by Eric Ettlinger
The latest spawner surveys in Lagunitas Creek have produced a mixture of good news and not-so-good news. First, the good news: The rain that soaked our area ten days ago raised stream flows enough to allow fish to swim upstream into the tributaries of San Geronimo Creek and Devil’s Gulch, where they haven’t been seen since 2007-08. Six coho redds have been counted in San Geronimo Creek, and two have been seen in Devil’s Gulch. Coho spawning has also been observed throughout Lagunitas Creek, including at the Leo T. Cronin Fish Viewing Area, where many people have been able to watch the unfolding drama of redd construction and spawning rivalry.
In other good news, more coho salmon and redds have been seen to date than were seen during all of last year’s spawner season. MMWD biologists have documented 48 coho salmon and 36 coho redds so far this year. Only 43 coho and 26 redds were seen last year. It’s a relief that we won’t have a repeat of last season’s exceptionally poor coho run.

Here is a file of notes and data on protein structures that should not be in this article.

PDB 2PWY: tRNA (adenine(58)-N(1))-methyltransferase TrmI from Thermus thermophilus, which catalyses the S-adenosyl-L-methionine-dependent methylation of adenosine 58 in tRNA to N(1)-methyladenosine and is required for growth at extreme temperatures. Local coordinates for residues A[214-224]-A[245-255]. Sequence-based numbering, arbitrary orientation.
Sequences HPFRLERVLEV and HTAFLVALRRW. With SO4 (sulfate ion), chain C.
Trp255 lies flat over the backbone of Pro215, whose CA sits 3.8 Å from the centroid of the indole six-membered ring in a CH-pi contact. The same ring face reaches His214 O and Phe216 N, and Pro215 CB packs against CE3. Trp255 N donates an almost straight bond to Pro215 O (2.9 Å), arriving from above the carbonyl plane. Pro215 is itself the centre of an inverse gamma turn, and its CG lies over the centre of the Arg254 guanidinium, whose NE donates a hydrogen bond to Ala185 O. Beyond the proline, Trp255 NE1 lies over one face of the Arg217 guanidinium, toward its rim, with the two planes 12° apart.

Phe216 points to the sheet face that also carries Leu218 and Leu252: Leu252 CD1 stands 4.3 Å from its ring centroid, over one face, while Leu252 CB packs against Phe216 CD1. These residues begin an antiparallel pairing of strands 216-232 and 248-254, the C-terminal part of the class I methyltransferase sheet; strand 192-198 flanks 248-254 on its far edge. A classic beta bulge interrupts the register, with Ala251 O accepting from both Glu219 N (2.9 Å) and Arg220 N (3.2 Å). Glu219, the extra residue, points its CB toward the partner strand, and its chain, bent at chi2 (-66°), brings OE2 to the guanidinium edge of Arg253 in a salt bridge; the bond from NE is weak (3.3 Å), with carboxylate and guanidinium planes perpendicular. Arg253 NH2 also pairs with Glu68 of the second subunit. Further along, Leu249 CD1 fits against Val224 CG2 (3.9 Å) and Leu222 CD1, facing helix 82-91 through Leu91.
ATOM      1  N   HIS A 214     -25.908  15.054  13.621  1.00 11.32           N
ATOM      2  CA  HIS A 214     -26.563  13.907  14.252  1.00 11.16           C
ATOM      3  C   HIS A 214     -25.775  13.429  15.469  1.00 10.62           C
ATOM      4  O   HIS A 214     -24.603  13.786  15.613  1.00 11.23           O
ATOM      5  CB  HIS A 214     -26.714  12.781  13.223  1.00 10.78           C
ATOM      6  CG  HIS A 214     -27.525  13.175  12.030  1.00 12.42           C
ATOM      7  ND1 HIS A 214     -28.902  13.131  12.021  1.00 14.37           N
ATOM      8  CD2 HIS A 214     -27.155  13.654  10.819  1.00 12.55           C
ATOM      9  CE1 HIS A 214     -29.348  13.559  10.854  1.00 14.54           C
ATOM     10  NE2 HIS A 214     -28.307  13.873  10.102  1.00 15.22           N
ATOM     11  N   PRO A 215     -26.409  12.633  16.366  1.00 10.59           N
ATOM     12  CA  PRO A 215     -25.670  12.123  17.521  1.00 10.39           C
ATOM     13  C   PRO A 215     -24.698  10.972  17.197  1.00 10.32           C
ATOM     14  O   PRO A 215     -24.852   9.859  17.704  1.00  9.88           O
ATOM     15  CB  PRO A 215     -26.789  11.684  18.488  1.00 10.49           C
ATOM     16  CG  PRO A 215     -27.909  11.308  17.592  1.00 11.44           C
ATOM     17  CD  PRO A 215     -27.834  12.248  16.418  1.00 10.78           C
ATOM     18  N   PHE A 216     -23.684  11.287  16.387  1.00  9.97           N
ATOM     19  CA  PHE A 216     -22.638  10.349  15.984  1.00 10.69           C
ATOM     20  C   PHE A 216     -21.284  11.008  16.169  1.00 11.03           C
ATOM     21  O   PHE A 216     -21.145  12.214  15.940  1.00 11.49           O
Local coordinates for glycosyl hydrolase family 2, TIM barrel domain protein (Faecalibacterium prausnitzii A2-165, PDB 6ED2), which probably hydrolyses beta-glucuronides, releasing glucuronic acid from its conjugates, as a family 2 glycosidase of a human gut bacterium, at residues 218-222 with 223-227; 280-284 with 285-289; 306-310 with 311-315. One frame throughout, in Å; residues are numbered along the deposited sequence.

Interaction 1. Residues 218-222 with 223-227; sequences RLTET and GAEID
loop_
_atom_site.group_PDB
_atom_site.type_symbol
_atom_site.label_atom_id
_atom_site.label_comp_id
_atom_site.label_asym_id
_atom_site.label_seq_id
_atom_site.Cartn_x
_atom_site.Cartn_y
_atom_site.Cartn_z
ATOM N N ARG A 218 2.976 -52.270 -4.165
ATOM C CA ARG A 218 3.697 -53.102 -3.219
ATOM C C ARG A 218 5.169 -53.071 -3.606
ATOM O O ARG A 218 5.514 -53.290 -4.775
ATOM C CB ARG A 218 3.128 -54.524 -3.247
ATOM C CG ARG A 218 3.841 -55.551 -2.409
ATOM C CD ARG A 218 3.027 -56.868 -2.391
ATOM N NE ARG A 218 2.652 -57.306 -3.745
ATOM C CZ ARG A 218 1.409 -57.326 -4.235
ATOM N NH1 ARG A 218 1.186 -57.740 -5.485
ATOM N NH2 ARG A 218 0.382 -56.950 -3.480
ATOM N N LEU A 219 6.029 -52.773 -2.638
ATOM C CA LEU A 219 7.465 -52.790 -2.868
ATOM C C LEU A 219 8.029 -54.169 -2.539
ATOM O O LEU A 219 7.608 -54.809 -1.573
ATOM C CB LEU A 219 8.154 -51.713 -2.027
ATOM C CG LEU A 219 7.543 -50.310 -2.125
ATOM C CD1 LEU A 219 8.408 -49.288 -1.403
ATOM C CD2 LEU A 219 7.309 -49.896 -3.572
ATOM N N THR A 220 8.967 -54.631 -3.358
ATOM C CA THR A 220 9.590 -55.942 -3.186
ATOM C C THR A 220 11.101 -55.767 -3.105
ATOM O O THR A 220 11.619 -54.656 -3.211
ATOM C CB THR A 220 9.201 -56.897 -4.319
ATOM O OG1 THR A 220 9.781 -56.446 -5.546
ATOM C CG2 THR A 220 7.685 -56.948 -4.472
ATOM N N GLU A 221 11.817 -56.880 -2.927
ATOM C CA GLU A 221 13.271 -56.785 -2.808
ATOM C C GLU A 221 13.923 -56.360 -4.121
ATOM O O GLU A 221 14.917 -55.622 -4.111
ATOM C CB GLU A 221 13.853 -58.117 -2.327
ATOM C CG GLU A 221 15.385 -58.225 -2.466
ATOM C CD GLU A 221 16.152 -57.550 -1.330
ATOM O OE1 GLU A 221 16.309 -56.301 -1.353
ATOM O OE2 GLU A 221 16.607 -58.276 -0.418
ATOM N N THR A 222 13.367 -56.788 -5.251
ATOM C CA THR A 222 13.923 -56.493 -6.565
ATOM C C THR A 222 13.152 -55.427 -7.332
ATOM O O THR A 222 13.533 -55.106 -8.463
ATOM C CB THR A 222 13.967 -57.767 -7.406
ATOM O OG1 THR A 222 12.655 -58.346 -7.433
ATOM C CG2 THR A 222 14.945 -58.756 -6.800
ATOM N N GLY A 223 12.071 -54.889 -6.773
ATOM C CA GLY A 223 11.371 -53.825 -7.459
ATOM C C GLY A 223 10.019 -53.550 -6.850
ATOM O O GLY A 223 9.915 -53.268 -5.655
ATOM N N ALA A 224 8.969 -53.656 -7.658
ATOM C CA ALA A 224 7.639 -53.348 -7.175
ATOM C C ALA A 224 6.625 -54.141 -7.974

So now for the not-so-good news. Over the last 15 spawning seasons the coho run has typically been half over by this point in December, with an average of nearly 100 coho redds documented. This year we are on pace to have less than 100 redds for the whole season, which would be one of the smallest coho runs documented in the watershed. But before I start sounding like a nattering nabob of negativism, I should point out that coho typically spawn through January, and there’s still plenty of time for another big pulse of fish to swim upstream. In fact, coho spawning has peaked during January in five of the last 15 seasons. So for now let’s just hope for more rain and a lot more fish.